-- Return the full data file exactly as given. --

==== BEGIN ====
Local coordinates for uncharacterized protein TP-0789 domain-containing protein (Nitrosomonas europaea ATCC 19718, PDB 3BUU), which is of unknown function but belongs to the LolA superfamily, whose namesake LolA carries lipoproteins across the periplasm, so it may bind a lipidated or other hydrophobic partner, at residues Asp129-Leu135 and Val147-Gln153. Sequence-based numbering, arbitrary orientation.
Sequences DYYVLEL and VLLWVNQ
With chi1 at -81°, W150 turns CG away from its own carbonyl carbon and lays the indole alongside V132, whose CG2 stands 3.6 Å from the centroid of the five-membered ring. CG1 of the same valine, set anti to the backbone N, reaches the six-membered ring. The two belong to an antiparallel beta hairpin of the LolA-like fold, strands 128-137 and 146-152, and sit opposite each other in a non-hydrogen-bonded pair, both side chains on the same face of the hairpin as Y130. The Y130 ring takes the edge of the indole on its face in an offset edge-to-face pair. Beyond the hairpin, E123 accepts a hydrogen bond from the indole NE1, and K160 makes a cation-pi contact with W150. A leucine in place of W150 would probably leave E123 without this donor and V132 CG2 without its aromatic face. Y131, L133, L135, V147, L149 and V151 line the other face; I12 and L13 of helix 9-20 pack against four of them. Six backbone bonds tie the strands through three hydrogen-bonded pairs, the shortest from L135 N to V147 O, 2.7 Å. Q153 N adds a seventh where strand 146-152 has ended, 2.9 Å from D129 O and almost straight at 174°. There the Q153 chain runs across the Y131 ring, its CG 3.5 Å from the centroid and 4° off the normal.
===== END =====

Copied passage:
Local coordinates for uncharacterized protein TP-0789 domain-containing protein (Nitrosomonas europaea ATCC 19718, PDB 3BUU), which is of unknown function but belongs to the LolA superfamily, whose namesake LolA carries lipoproteins across the periplasm, so it may bind a lipidated or other hydrophobic partner, at residues Asp129-Leu135 and Val147-Gln153. Sequence-based numbering, arbitrary orientation.
Sequences DYYVLEL and VLLWVNQ
With chi1 at -81°, W150 turns CG away from its own carbonyl carbon and lays the indole alongside V132, whose CG2 stands 3.6 Å from the centroid of the five-membered ring. CG1 of the same valine, set anti to the backbone N, reaches the six-membered ring. The two belong to an antiparallel beta hairpin of the LolA-like fold, strands 128-137 and 146-152, and sit opposite each other in a non-hydrogen-bonded pair, both side chains on the same face of the hairpin as Y130. The Y130 ring takes the edge of the indole on its face in an offset edge-to-face pair. Beyond the hairpin, E123 accepts a hydrogen bond from the indole NE1, and K160 makes a cation-pi contact with W150. A leucine in place of W150 would probably leave E123 without this donor and V132 CG2 without its aromatic face. Y131, L133, L135, V147, L149 and V151 line the other face; I12 and L13 of helix 9-20 pack against four of them. Six backbone bonds tie the strands through three hydrogen-bonded pairs, the shortest from L135 N to V147 O, 2.7 Å. Q153 N adds a seventh where strand 146-152 has ended, 2.9 Å from D129 O and almost straight at 174°. There the Q153 chain runs across the Y131 ring, its CG 3.5 Å from the centroid and 4° off the normal.